An 81-year-old man has been arrested by police in Scotland investigating alleged historical sexual abuse in youth football.
Number Of New Full-Time Jobs Falls
Only one in every 40 jobs created since the recession has been for a full-time employee, according to a new study.
The TUC said the share of all full-time jobs had fallen from 64% in 2008 to 62%, equivalent to a shortfall of 669,000 full-time workers.
The report is published ahead of the latest unemployment figures which are expected to show a continuing rise in employment, but will not substantially reverse the reduced share for full-time jobs, said the union organisation.
Despite the recent economic growth, the number of part-time workers who want full-time hours is double what it was before the recession, at 1.3 million, said the TUC.
General secretary Frances O'Grady said: "While more people are in work, there are still far too few full-time employee jobs for everyone who wants one. It means many working families are on substantially lower incomes as they can only find reduced hours jobs or low-paid self-employment.
"The Chancellor has said he wants full employment, but that should mean full-time jobs for everyone who wants them. At the moment the economy is still not creating enough full-time employee jobs to meet demand.''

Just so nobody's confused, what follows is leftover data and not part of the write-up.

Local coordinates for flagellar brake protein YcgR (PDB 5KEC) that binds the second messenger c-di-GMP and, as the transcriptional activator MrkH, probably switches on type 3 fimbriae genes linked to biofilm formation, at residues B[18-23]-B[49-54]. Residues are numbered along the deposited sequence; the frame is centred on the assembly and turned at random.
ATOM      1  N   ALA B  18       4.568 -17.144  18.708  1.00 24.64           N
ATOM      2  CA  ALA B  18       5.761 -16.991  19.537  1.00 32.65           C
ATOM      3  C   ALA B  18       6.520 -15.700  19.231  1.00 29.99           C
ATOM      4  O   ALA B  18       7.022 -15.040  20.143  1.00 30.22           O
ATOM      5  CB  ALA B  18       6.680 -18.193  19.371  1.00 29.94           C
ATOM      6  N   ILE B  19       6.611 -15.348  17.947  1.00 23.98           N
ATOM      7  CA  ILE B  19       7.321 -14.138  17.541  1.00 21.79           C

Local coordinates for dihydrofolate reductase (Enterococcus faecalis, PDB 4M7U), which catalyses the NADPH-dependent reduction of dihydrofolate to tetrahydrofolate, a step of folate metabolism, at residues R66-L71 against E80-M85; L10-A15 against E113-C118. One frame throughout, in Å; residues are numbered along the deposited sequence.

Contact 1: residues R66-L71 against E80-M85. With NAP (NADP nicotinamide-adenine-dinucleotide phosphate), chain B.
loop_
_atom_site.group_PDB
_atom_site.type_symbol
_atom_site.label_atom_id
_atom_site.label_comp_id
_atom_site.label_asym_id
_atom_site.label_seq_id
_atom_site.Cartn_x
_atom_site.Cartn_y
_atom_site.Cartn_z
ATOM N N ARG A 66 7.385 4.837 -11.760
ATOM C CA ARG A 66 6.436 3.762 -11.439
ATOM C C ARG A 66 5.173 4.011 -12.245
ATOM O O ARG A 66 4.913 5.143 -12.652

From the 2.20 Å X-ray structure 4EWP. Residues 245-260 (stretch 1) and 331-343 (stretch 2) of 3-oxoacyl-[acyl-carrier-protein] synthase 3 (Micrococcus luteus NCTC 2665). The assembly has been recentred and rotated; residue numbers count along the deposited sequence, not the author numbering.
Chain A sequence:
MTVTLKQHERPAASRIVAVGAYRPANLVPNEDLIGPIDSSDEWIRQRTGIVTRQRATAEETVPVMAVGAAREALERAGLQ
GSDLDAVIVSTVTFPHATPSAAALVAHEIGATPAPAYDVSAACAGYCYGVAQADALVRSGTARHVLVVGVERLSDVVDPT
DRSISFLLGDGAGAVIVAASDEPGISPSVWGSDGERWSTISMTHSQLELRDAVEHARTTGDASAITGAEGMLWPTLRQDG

A Department for Work and Pensions spokesman said: "Despite what the TUC is suggesting, the vast majority of the rise in employment over the last year has been in full-time jobs and more than four out of five people who work part-time do so because they want to.
"Behind our record employment figures there are countless individual stories of hard work and determination - stories of people turning their lives around, of families who are now feeling more secure with a regular wage, and of young people escaping unemployment and building a career.''
John Nicolson has thanked the police for their response to the delivery.
A man who was found dead in the common close of a flat in Paisley has been named by police.
The possibility of Rangers going into administration was being discussed by bosses several months before Craig Whyte's deal to buy the club was concluded, a court has heard.
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